I had an opportunity to review this book before it was published, and I couldn’t wait for it to appear in print. How often have you enjoyed an incredible dish at a vegetarian restaurant and wished you could prepare that same meal at home? Well, even if you never get to dine in one of many wonderful restaurants in Washington and Oregon, you now have a chance to make several delicious vegan recipes from these establishments in your own kitchen. Recipes from other chefs/authors in the Pacific Northwest and elsewhere are also included.
For breakfast, you can try Soysage from D’Anna’s Deli Café in Bellingham, WA, or Cashew French Toast from Chef Dawn Hainey, a culinary instructor.
Mushroom Pâté from Pilaf Restaurant in Ashland, OR, is a terrific appetizer. Also, Red Lentil Soup from Chef Sid Andersen and Tofu Coconut Soup from Bai Tong restaurant in Seatac, WA, are just two of many delicious soups found in this cookbook.
The Mushroom Walnut Roast by Chef Ken Charney, Vegetable Korma and Chickpea Curry from Mayuri Indian Cuisine in Bellevue, WA, and Yam Enchiladas from Oceana Natural Foods Cooperative in Newport, OR, would all contribute greatly to an unforgettable meal in your own home.
Of course, we can’t forget dessert. The Vegan Carrot Cake from Cup and Saucer Café in Portland looks scrumptious, and Simple Treats’ Pumpkin Spice Blondies are quite unique.
Many of the more than 13 million members of the Seventh-day Adventist faith are vegetarian or eat very little meat. Seventh-day Adventists also tend to eat more fruits, vegetables, and nuts than the general population. Since Seventh-day Adventists often follow health-promoting diets, they are an ideal population to compare to the general public to study the effects of diet on health.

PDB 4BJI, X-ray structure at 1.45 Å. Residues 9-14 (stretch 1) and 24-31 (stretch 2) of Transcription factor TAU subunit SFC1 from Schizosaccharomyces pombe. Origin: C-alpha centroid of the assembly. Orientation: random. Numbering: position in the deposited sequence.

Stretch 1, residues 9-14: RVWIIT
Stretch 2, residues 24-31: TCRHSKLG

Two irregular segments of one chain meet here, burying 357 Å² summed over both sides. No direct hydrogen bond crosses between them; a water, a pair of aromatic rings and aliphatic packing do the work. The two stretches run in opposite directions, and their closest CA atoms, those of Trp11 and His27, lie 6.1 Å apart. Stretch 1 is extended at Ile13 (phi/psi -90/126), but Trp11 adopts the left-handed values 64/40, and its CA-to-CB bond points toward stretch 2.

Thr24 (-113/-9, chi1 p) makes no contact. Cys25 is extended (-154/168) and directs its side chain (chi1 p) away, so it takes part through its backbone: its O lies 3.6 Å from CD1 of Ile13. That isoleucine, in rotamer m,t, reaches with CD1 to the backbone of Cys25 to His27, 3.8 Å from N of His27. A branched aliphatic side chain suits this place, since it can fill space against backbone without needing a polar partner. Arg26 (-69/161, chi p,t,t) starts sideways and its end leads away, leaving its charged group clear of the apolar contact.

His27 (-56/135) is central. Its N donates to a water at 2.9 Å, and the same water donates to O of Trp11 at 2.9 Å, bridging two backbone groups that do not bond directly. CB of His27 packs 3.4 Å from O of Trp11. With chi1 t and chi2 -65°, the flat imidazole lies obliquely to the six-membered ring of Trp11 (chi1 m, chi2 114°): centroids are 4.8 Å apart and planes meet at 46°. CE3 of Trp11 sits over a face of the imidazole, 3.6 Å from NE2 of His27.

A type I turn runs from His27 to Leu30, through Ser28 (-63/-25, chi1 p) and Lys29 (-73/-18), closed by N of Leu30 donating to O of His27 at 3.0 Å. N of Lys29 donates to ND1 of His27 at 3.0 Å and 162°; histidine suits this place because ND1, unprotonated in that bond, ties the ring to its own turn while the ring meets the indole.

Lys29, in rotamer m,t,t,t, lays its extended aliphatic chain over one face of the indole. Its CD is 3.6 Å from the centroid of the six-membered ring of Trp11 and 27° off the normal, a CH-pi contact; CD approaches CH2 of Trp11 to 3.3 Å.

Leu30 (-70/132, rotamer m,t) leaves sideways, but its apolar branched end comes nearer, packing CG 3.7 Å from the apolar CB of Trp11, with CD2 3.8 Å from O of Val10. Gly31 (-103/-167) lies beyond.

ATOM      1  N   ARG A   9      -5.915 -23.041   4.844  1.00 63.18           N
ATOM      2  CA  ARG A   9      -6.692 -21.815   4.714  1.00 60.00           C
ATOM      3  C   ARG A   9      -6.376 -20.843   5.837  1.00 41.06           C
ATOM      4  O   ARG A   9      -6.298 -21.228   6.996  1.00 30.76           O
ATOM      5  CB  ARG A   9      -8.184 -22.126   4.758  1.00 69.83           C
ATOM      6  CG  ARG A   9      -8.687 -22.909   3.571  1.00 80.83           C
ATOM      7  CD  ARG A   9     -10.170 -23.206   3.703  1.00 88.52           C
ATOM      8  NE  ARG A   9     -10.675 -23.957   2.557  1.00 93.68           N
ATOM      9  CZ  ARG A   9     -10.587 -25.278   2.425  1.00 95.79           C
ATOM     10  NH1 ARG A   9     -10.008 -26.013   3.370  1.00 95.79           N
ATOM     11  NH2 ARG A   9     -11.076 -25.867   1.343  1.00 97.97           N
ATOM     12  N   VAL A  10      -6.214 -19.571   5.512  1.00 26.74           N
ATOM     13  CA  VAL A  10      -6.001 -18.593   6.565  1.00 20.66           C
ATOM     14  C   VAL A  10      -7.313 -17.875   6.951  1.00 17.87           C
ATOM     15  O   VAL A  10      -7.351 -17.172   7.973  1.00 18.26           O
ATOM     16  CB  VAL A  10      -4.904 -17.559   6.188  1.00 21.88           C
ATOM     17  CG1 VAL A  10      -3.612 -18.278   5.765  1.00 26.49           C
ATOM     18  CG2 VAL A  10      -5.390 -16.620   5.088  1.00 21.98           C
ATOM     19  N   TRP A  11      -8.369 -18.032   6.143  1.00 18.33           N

Researchers, especially those at Loma Linda University in California, have published more than 320 scientific papers on the health status of Seventh-day Adventists. Much of their research has been reviewed in Vegetarian Journal. Research on Seventh-day Adventists allows us to point out the benefits of a vegetarian diet, including a longer life, lower blood cholesterol levels, and a lower risk of heart disease, hypertension, obesity, diabetes, colon cancer, and prostate cancer.
Gary Fraser, a researcher at Loma Linda University, has written a book that summarizes the results of studies on Seventh-day Adventists, as well as studies of other vegetarians. Diet, Life Expectancy, and Chronic Disease provides detailed and well-documented information, not only on vegetarianism and studies of vegetarians but also on the role of diet in health. This book was mainly written for health professionals, but it is so clearly written that others who want to know more about studies of vegetarian health could also use it. A glossary of technical terms is included, and each chapter ends with a concise summary of information presented in that section. Data on both lacto-ovo vegetarians and vegans is included, although it is clear from this book how little research has been conducted on vegans. It also includes a chapter on making the change to a vegetarian diet.
I found Diet, Life Expectancy, and Chronic Disease fascinating and recommend it to readers who want to learn more about the research supporting the benefits of vegetarian diets.
The Vegetarian Journal published here is not the complete issue, but these are excerpts from the published magazine. Anyone who wishes to see everything should subscribe to the magazine.
Thanks to volunteer Stephanie Schueler for converting this article to HTML.
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